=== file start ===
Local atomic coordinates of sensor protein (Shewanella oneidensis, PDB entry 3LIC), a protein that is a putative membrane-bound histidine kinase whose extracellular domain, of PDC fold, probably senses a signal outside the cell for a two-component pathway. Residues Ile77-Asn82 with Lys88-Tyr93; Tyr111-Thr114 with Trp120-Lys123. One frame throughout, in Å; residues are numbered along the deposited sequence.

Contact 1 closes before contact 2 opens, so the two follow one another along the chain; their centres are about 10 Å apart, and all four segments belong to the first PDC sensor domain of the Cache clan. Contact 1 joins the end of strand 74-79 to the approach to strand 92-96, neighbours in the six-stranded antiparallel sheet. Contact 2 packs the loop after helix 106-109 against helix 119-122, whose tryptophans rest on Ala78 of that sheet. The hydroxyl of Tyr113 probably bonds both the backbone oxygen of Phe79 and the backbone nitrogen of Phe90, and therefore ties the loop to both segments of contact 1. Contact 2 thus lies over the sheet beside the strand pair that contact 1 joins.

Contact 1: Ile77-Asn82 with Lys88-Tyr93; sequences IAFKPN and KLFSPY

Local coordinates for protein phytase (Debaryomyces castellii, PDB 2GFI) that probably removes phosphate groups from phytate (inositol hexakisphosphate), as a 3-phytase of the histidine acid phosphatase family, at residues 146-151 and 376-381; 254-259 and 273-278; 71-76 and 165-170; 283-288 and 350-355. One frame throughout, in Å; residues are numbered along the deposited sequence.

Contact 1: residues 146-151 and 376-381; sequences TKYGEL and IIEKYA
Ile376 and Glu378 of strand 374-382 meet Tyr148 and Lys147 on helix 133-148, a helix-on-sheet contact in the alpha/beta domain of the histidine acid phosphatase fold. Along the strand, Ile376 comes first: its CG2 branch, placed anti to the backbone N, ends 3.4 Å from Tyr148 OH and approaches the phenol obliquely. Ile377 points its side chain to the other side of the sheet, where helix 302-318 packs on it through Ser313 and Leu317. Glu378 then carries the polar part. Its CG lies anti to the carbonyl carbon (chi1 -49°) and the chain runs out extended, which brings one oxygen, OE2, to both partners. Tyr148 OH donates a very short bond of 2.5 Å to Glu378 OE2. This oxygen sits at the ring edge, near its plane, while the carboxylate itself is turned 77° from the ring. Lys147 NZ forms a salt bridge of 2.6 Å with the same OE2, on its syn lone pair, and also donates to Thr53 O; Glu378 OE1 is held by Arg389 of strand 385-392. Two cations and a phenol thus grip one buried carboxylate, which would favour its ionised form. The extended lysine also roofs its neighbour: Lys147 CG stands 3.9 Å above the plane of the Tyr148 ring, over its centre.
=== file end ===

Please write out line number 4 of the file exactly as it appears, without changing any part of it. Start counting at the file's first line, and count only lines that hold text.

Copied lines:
Local coordinates for protein phytase (Debaryomyces castellii, PDB 2GFI) that probably removes phosphate groups from phytate (inositol hexakisphosphate), as a 3-phytase of the histidine acid phosphatase family, at residues 146-151 and 376-381; 254-259 and 273-278; 71-76 and 165-170; 283-288 and 350-355. One frame throughout, in Å; residues are numbered along the deposited sequence.